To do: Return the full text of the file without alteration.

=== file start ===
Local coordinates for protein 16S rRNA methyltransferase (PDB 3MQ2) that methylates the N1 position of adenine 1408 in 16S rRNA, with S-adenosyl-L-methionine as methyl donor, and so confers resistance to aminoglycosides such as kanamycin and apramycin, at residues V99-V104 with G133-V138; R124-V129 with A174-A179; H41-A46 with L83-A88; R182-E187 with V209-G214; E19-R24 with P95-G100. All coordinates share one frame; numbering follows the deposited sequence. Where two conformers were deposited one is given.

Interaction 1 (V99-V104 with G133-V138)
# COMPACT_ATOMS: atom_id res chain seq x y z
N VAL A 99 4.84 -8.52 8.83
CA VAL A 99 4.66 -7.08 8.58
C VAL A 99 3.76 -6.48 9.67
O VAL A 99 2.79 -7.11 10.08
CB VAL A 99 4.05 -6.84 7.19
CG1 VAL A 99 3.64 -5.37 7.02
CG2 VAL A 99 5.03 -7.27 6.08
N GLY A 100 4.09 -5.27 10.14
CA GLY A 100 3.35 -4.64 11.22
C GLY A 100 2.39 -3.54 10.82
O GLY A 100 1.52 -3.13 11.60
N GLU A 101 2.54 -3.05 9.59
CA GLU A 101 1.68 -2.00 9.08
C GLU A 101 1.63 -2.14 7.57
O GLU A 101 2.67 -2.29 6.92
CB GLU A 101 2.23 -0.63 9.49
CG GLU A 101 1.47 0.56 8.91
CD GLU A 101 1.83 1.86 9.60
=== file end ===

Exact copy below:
Local coordinates for protein 16S rRNA methyltransferase (PDB 3MQ2) that methylates the N1 position of adenine 1408 in 16S rRNA, with S-adenosyl-L-methionine as methyl donor, and so confers resistance to aminoglycosides such as kanamycin and apramycin, at residues V99-V104 with G133-V138; R124-V129 with A174-A179; H41-A46 with L83-A88; R182-E187 with V209-G214; E19-R24 with P95-G100. All coordinates share one frame; numbering follows the deposited sequence. Where two conformers were deposited one is given.

Interaction 1 (V99-V104 with G133-V138)
# COMPACT_ATOMS: atom_id res chain seq x y z
N VAL A 99 4.84 -8.52 8.83
CA VAL A 99 4.66 -7.08 8.58
C VAL A 99 3.76 -6.48 9.67
O VAL A 99 2.79 -7.11 10.08
CB VAL A 99 4.05 -6.84 7.19
CG1 VAL A 99 3.64 -5.37 7.02
CG2 VAL A 99 5.03 -7.27 6.08
N GLY A 100 4.09 -5.27 10.14
CA GLY A 100 3.35 -4.64 11.22
C GLY A 100 2.39 -3.54 10.82
O GLY A 100 1.52 -3.13 11.60
N GLU A 101 2.54 -3.05 9.59
CA GLU A 101 1.68 -2.00 9.08
C GLU A 101 1.63 -2.14 7.57
O GLU A 101 2.67 -2.29 6.92
CB GLU A 101 2.23 -0.63 9.49
CG GLU A 101 1.47 0.56 8.91
CD GLU A 101 1.83 1.86 9.60